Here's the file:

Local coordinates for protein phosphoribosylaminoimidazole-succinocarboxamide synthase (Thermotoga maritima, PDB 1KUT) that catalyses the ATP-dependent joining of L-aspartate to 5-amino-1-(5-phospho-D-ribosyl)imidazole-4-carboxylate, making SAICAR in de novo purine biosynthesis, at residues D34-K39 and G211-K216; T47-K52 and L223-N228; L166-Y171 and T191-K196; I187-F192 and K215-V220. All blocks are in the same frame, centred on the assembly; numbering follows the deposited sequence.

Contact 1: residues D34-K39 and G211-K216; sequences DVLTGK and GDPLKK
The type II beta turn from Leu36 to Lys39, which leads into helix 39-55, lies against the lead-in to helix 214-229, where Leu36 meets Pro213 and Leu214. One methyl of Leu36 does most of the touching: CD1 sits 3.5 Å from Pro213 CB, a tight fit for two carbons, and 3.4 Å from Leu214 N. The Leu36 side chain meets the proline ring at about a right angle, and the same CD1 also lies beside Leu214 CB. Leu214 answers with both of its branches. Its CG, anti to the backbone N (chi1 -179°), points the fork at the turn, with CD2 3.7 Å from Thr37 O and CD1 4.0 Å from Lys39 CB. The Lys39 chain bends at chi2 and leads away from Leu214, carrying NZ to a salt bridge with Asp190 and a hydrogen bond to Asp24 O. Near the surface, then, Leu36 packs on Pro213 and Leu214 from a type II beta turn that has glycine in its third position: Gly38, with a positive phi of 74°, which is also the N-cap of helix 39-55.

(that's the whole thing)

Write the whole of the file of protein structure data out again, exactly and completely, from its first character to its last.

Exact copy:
Local coordinates for protein phosphoribosylaminoimidazole-succinocarboxamide synthase (Thermotoga maritima, PDB 1KUT) that catalyses the ATP-dependent joining of L-aspartate to 5-amino-1-(5-phospho-D-ribosyl)imidazole-4-carboxylate, making SAICAR in de novo purine biosynthesis, at residues D34-K39 and G211-K216; T47-K52 and L223-N228; L166-Y171 and T191-K196; I187-F192 and K215-V220. All blocks are in the same frame, centred on the assembly; numbering follows the deposited sequence.

Contact 1: residues D34-K39 and G211-K216; sequences DVLTGK and GDPLKK
The type II beta turn from Leu36 to Lys39, which leads into helix 39-55, lies against the lead-in to helix 214-229, where Leu36 meets Pro213 and Leu214. One methyl of Leu36 does most of the touching: CD1 sits 3.5 Å from Pro213 CB, a tight fit for two carbons, and 3.4 Å from Leu214 N. The Leu36 side chain meets the proline ring at about a right angle, and the same CD1 also lies beside Leu214 CB. Leu214 answers with both of its branches. Its CG, anti to the backbone N (chi1 -179°), points the fork at the turn, with CD2 3.7 Å from Thr37 O and CD1 4.0 Å from Lys39 CB. The Lys39 chain bends at chi2 and leads away from Leu214, carrying NZ to a salt bridge with Asp190 and a hydrogen bond to Asp24 O. Near the surface, then, Leu36 packs on Pro213 and Leu214 from a type II beta turn that has glycine in its third position: Gly38, with a positive phi of 74°, which is also the N-cap of helix 39-55.